Brief Guidances

The Tale of the Dragon Gate

Life Lessons

Photo by Roni Alfasi / Pexels


Legends tell of carp transforming into a dragon by swimming up a waterfall called the Dragon Gate. The falls are believed to be located on the upper or middle reaches of the Yellow River in China. Some sources describe it as being 100 feet high, others as 1,000. Though measurements of the Dragon Gate differ, its ascent by even one carp in a thousand is unthinkable. They are either swept away by the current or fall prey to predators and fishermen lying in wait. It is only a carp that overcomes these challenges and perseveres that can ascend to become a powerful dragon.

Nichiren Daishonin, in a letter to a young disciple, uses the Dragon Gate to illustrate the pursuit of enlightenment, writing, “Attaining Buddhahood is no easier than … for carp to climb the Dragon Gate.”[1]“The Dragon Gate,” The Writings of Nichiren Daishonin, vol. 1, p. 1002. Based on this passage, Ikeda Sensei explains that persevering in faith in the evil age of the Latter Day of the Law[2]The evil age of the Latter Day of the Law: An age after the Buddha’s passing when people, deluded about the truth of life, are ruled by the three poisons of greed, anger and foolishness and led astray from the correct teaching. “is like swimming upstream against a powerful current.”[3]The Hope-filled Teachings of Nichiren Daishonin, p. 120.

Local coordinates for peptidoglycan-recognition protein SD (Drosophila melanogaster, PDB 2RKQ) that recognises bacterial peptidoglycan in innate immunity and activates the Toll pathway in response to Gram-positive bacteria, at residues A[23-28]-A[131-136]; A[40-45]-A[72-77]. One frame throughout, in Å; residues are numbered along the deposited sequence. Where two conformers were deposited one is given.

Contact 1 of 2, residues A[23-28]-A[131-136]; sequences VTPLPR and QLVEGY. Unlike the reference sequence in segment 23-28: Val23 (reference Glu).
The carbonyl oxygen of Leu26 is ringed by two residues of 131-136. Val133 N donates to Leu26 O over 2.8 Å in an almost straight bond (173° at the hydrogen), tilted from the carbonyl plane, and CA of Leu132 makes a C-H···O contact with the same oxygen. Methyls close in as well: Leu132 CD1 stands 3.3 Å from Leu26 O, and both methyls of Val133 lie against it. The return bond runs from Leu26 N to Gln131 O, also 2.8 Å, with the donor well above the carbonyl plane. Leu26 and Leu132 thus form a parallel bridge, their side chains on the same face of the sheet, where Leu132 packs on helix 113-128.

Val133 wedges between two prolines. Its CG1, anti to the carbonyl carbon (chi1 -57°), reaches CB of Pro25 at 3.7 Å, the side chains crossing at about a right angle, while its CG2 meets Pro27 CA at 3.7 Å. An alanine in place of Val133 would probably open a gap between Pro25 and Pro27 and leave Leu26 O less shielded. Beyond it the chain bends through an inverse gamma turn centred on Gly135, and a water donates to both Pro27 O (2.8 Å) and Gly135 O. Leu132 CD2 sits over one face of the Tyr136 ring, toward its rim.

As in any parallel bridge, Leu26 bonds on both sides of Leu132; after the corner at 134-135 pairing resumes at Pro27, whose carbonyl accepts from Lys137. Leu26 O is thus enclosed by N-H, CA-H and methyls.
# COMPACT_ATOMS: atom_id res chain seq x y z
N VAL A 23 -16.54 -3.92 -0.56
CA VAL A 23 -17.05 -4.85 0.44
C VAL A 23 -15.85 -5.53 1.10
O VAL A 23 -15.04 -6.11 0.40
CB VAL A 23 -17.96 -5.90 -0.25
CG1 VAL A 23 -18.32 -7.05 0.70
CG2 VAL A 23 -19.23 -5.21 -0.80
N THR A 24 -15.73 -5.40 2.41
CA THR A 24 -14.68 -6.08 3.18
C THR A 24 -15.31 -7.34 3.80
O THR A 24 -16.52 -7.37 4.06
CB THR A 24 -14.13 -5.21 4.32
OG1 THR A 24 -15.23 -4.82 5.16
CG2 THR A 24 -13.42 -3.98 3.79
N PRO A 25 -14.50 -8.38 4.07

Sensei writes:

Precisely because it is so difficult to carry out faith in the Mystic Law in such an age, the bond of mentor and disciple in Buddhism takes on decisive importance. … The Soka Gakkai possesses the bond of mentor and disciple that is strong enough to withstand any adversity. … Moreover, countless members, like magnificent dragons born through the triumphant ascent of the waterfall, are leading lives of profound dignity and confidence forged through continually challenging themselves in their faith and self-development.[4]Ibid.

—Prepared by the World Tribune staff

Notes   [ + ]

1. “The Dragon Gate,” The Writings of Nichiren Daishonin, vol. 1, p. 1002.
2. The evil age of the Latter Day of the Law: An age after the Buddha’s passing when people, deluded about the truth of life, are ruled by the three poisons of greed, anger and foolishness and led astray from the correct teaching.
3. The Hope-filled Teachings of Nichiren Daishonin, p. 120.
4. Ibid.